As Costs Mount, So Do Questions Over City Funds For Innovation Barn
It’s called the Innovation Barn. And it’s meant to showcase local businesses – like a restaurant and coffee shop - that produce zero waste.
Amy Ausseieker is the executive director of Envision Charlotte, a non-profit that’s partnering with the city of Charlotte to create the barn. She says it will highlight the potential of the circular economy.
"So we, right now, are a linear society where we buy something, we use it, we throw it in the landfill," she said. "Circular is like a tree. It grows, it dies, it re-nutrients the ground and there's zero waste. So basically at the end of the day you want zero waste."
The City Council has approved $2.5 million for the barn and Envision Charlotte. But start-up costs are now projected to be $5.4 million, according to a city document obtained by WFAE.
Three city officials raised concerns about the project to WFAE, but declined to go on the record because they feared retaliation. They note that City Manager Marcus Jones is on the board of directors of Envision Charlotte, and they worry he's giving the project special treatment.
For instance, if more money is needed, the city has tentatively allocated $1.1 million from the building services department to cover added costs at the barn, which will be in a refurbished city owned garage in Belmont.
Jones declined to be interviewed for this story.
His chief marketing officer Brent Kelly discussed the Innovation Barn with WFAE last week. He says Envision Charlotte may receive some in-kind contributions for things like windows, and he says the city document showing the barn’s cost has risen to $5.4 million isn’t necessarily accurate.
"What you have here is an Excel spreadsheet from somebody without a name, and I don’t know that this is an official city document, right? " he said. "So I’m looking at something that has a 5.4…I could pull an Excel spreadsheet off my desk. It’s not like this is an approved plan or concept. "
In response to a public records request, Kelly provided WFAE with a copy of the spreadsheet that shows it is indeed a city document.
Frayda Bluestein with the University of North Carolina School of Government says it’s not uncommon for managers and council members to serve on boards, and that Charlotte’s manager has an obligation to see the contract with Envision Charlotte is fulfilled.
But if the city is directing money – or considering directing money - to the project without council approval, she says "there is some reasonable concern that maybe he’s not being objective about how much money should go in through it."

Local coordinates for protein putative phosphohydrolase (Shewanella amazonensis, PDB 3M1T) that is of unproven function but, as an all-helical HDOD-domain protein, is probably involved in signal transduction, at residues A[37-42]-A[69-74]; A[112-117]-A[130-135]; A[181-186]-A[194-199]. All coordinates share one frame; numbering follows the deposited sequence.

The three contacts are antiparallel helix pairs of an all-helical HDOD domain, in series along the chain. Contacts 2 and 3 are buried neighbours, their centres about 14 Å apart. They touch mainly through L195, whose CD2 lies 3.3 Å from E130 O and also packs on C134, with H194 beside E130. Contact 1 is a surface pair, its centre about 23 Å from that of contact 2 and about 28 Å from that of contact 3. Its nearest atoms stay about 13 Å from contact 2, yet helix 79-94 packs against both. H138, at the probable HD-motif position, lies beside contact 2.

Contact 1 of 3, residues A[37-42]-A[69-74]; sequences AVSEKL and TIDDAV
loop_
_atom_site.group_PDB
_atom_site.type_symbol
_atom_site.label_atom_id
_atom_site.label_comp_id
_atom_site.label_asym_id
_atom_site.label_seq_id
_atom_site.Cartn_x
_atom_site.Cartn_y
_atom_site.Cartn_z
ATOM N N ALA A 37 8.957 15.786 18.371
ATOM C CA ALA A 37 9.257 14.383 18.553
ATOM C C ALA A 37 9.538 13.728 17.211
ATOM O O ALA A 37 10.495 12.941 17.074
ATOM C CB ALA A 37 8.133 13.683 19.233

The city document shows several line items for services that are all under $500,000. In Charlotte, that’s a critical number, after Jones convinced City Council to give the manager the ability to spend half a million dollars without council approval. The previous limit was $100,000.
Local environmentalists support the Innovation Barn, but are concerned that it could receive millions of dollars in additional funding – while this year’s city budget contained no new money for the Strategic Energy Action plan, whose goal is to slash the city’s carbon emissions.
June Blotnick of Clean Air Carolina says cutting carbon – not the circular economy – should be the city’s focus.
"The circular economy is extremely important for us long-term to educate people about it, to reduce waste and other things impacting the environment," Blotnick says. "But with the urgency of climate change our organization is interested in seeing a well-funded SEAP."
In addition to a restaurant and a coffee shop, the barn could be home to a store in which someone takes fallen trees and turns them into furniture, as well as special event space.
Former mayor Jennifer Roberts – a member of the North Carolina Climate Solutions Coalition - says she would rather the city spend more time and money on making city buildings more energy efficient and converting the city’s cars and buses to electric.
"And the Innovation Barn is great in terms of supporting businesses that can be innovative," she says. "But it is not going to make the impact as fast or as far as the Strategic Energy Action plan would."
Even though construction work on the barn isn’t finished, Envision Charlotte says it hopes to have an opening party in late October.